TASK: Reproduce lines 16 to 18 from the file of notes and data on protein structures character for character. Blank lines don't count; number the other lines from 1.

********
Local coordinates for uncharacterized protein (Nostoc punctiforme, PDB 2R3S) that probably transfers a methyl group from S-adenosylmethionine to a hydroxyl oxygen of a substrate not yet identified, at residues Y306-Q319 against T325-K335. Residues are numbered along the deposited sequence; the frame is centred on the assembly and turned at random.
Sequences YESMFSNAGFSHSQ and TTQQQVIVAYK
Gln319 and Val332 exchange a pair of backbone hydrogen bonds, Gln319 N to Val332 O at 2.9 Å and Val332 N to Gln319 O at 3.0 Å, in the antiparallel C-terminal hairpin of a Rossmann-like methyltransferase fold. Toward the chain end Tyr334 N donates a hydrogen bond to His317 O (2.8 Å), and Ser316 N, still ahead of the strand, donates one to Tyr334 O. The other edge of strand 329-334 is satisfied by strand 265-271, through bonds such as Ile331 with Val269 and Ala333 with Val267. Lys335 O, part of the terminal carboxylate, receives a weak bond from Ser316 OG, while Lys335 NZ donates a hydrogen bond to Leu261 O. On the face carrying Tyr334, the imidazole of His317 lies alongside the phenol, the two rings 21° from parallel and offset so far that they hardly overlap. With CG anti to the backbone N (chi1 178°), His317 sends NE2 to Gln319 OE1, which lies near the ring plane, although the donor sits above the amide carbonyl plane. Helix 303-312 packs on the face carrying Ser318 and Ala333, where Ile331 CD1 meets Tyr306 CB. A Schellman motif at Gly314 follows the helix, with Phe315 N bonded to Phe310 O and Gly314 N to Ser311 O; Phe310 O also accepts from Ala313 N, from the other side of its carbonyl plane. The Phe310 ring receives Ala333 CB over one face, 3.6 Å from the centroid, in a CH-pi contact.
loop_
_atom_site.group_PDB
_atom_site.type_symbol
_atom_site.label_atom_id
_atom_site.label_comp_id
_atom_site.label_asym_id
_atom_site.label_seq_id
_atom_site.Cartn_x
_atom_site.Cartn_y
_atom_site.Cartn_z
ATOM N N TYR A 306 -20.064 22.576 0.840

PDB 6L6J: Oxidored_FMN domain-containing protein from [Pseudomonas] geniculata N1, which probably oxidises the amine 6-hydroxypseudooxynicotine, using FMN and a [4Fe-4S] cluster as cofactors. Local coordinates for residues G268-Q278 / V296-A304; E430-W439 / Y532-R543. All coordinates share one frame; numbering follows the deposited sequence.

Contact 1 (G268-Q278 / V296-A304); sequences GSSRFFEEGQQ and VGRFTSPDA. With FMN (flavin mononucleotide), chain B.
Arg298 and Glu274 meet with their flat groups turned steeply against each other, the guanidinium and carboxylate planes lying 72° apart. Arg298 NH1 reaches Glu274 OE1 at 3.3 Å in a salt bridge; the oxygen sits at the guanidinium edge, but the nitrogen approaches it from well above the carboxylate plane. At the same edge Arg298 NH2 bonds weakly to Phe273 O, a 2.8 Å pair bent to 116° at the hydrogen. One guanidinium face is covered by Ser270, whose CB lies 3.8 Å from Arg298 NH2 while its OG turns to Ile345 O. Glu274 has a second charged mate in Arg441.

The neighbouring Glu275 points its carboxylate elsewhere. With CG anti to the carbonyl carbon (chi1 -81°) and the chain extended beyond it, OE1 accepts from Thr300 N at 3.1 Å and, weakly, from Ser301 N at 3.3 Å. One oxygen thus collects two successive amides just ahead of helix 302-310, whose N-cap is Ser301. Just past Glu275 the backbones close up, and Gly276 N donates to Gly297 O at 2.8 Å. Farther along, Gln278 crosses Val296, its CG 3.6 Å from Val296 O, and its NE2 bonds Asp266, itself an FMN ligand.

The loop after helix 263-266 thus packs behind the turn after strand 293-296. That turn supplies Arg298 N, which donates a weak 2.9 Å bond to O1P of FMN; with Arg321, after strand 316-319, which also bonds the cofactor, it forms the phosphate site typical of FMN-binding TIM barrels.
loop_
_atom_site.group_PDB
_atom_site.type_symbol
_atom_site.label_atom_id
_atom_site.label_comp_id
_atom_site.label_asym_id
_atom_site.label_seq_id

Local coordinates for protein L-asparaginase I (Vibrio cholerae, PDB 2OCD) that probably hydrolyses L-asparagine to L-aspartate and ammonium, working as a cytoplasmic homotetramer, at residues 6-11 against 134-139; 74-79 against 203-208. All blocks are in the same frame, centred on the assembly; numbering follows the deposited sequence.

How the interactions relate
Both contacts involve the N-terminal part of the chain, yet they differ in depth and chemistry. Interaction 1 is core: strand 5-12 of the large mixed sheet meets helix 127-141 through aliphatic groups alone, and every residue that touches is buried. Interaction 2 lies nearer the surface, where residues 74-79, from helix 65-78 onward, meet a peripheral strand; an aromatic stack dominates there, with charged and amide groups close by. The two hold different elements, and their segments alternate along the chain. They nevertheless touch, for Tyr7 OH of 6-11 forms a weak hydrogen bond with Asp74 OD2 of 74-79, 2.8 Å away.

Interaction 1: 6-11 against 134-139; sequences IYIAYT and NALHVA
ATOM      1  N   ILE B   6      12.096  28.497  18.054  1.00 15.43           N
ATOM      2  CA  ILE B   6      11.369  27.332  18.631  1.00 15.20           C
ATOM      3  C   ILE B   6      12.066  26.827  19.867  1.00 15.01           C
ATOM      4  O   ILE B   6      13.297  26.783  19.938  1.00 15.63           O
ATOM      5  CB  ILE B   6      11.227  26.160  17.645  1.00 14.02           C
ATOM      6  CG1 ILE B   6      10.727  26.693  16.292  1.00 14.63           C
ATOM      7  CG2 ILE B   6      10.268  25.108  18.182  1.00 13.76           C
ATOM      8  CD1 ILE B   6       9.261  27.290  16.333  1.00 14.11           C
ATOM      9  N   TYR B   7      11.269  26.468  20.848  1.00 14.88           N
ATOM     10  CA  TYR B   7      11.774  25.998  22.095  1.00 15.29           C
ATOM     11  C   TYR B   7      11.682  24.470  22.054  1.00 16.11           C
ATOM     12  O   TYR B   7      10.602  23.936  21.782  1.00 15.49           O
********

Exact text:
Contact 1 (G268-Q278 / V296-A304); sequences GSSRFFEEGQQ and VGRFTSPDA. With FMN (flavin mononucleotide), chain B.
Arg298 and Glu274 meet with their flat groups turned steeply against each other, the guanidinium and carboxylate planes lying 72° apart. Arg298 NH1 reaches Glu274 OE1 at 3.3 Å in a salt bridge; the oxygen sits at the guanidinium edge, but the nitrogen approaches it from well above the carboxylate plane. At the same edge Arg298 NH2 bonds weakly to Phe273 O, a 2.8 Å pair bent to 116° at the hydrogen. One guanidinium face is covered by Ser270, whose CB lies 3.8 Å from Arg298 NH2 while its OG turns to Ile345 O. Glu274 has a second charged mate in Arg441.

The neighbouring Glu275 points its carboxylate elsewhere. With CG anti to the carbonyl carbon (chi1 -81°) and the chain extended beyond it, OE1 accepts from Thr300 N at 3.1 Å and, weakly, from Ser301 N at 3.3 Å. One oxygen thus collects two successive amides just ahead of helix 302-310, whose N-cap is Ser301. Just past Glu275 the backbones close up, and Gly276 N donates to Gly297 O at 2.8 Å. Farther along, Gln278 crosses Val296, its CG 3.6 Å from Val296 O, and its NE2 bonds Asp266, itself an FMN ligand.